The following probes were used. For constructs fruM+Fwt, fruM+FREmut, and fruM+FΔB-M, a 179-bp BsaHI-BbsI fragment spanning the male-specific fru 5′ SS was placed upstream of the 0.645-kb genomic EcoRI fragment. For construct fruFwt, the 0.645-kb genomic EcoRI fragment was used. For construct fruM+REds, the 179-bp BsaHI-BbsI fragment was used. For constructs fruM+REwt and fruM+REmut, EcoRI fragments spanning the inserted repeat regions and the male-specific fru 5′ SS were used. For constructs dsxF+dsxRE and dsxF+fruRE, a dsx genomic fragment spanning nt 2066 to 2711f, including the 114-bp intron (13), was used as a probe.

Transfections and RNase protections.

Transfections and RNase protections were performed essentially as described previously (28, 53). If not indicated otherwise, 10 μg of the minigene constructs and 30 to 100 ng of the cDNA expression constructs were transfected. Quantitations of RNase protection products were done by densitometry and were corrected for the different numbers of labeled residues in the protection products.

RT-PCR experiments.

Reverse transcription (RT)-PCR experiments on RNA isolated from transfected SL2 cells were carried out using the primers m and c as described previously (54). Male-specific fru splicing gave rise to a 164-bp PCR product as expected. Upon cotransfection with tra/tra-2, a PCR product 1,754 bp long was detected, as expected for female-specific fru splicing. Several PCR products 350 to 1,600 bp long were also detected, possibly indicating cryptic splicing.

RESULTS

Regulation of fru sex-specific splicing by tra and tra-2 in transfected Drosophila cells.

To study the regulation of fru sex-specific splicing, we began by establishing a fru splicing assay system in transfected Drosophila Schneider (SL2) cells. As is characteristic for male somatic tissue, Schneider cells express endogenously a functional tra-2 transcript, but no functional tra transcript (53). We constructed a fru minigene fruM+Fwt, driven by an actin promoter, which contains the fru genomic region spanning the male-specific 5′ SS, the tra/tra-2 repeat elements, and the female-specific 5′ SS, fused to the downstream common 3′ SS (see Fig. Fig.2C).2C). In this construct, the fru intron flanked by the female-specific 5′ SS and the common 3′ SS, over 70 kb long (Fig. (Fig.1),1), was shortened to 1.3 kb. Construct fruM+Fwt includes 300 bp of intron sequence downstream of the female-specific 5′ SS and 1,000 bp of intron sequence upstream of the common 3′ SS, respectively. Transient transfections into Drosophila Schneider (SL2) cells were carried out, and fru splicing products were detected by an RNase protection assay.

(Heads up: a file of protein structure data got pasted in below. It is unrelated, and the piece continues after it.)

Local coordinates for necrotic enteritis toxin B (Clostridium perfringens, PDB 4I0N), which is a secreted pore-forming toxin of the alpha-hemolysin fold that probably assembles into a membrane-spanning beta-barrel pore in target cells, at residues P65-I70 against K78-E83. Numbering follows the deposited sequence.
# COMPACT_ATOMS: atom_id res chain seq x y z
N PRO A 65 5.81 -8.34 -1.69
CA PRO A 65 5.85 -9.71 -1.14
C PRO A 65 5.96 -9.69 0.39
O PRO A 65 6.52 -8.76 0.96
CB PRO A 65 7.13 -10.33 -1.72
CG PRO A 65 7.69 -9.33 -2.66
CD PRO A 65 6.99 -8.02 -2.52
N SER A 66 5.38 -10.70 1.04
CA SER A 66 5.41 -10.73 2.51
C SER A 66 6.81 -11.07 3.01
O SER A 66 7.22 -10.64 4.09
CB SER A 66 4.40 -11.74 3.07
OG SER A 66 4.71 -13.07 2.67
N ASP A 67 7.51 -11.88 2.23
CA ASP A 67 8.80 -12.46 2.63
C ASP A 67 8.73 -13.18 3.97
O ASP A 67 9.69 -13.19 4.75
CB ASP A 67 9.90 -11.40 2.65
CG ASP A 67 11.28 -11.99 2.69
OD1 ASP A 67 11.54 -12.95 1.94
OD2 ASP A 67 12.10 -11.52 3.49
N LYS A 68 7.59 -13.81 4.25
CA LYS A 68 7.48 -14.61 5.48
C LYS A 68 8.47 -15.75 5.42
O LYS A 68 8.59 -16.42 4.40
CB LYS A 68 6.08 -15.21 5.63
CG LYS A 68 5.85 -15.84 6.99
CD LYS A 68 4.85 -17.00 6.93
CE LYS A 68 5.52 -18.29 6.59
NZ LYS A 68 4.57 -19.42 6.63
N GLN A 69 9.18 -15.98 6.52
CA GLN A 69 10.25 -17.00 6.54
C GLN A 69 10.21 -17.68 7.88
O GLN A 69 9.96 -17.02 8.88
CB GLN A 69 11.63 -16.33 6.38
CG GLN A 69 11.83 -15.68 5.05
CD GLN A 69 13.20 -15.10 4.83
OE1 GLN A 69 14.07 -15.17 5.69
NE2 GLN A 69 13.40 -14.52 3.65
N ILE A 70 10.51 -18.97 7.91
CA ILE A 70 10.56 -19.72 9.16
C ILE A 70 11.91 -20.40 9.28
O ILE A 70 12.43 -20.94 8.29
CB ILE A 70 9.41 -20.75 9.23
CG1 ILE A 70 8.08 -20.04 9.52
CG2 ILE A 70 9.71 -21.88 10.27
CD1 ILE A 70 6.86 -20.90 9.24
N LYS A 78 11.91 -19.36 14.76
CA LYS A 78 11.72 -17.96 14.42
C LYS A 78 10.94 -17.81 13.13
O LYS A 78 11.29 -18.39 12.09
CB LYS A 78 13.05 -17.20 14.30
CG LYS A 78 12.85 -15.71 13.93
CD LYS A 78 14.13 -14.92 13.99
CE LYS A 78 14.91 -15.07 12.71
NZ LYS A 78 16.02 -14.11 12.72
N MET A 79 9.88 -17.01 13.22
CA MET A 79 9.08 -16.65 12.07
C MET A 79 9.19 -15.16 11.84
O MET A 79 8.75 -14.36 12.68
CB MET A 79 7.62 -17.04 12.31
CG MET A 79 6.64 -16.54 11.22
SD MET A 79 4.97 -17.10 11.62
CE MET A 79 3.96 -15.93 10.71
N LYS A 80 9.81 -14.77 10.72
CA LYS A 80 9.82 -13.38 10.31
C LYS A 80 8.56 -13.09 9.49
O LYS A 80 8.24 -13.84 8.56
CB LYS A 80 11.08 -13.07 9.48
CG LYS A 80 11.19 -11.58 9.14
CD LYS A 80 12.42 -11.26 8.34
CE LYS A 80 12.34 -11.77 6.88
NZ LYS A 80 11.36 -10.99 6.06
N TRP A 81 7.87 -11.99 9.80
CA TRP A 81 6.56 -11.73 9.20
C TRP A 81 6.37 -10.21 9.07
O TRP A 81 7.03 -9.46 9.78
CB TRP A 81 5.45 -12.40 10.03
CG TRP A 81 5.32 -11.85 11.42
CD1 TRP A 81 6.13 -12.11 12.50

FIG. 1
Patterns of fru and dsx sex-specific splicing. Schematic drawings of fruitless (fru) and doublesex (dsx) splicing patterns are shown. Only part of the fru gene is depicted. Exons (boxes), introns (thin horizontal lines), and splices (thick lines) are ...
FIG. 2
Regulation of fru sex-specific splicing in transfected Schneider cells. (A) The fru minigene construct fruM+Fwt was transfected together with various combinations of cDNA expression constructs encoding tra, tra-2, rbp1, and B52 as indicated ( ...

The male-specific fru 5′ SS and the female-specific fru 5′ SS are 1,590 nt apart. To visualize usage of the male and female 5′ SSs simultaneously, the probe used contains two fragments synthesized in one piece which hybridize across the female 5′ SS and the male 5′ SS, respectively (Fig. (Fig.2C).2C). Usage of the female and male 5′ SSs are expected to generate the specific RNase protection products F and M, respectively (Fig. (Fig.1C).1C). In addition, protection product MF will be generated from transcripts spliced in the female pattern, from unspliced RNA, and also in cases in which there is usage of a cryptic 5′ SS located between the female and male 5′ SSs. No endogenous fru transcript was detected in SL2 cells, as shown in Fig. Fig.2A,2A, lane 1. We observed that in the absence of cotransfected tra/tra-2 expression constructs, the fru minigene fruM+Fwt is spliced mainly in the male pattern (Fig. (Fig.2A,2A, lane 2) with a molar ratio of male (M) to female (F) protection products (M/F) of 6. The protection products were quantitated by densitometry, and quantitations were corrected for the different numbers of labeled residues in the protection products. No unspliced fruM+Fwt RNA was detected (not shown). A low ratio of protection product F to protection product MF (F/MF = 0.17) in the absence of cotransfected tra/tra-2 (Fig. (Fig.2A,2A, lane 2) probably reflects the presence of cryptic splicing products (Fig. (Fig.1C),1C), as also indicated by RT-PCR experiments (data not shown; see Materials and Methods).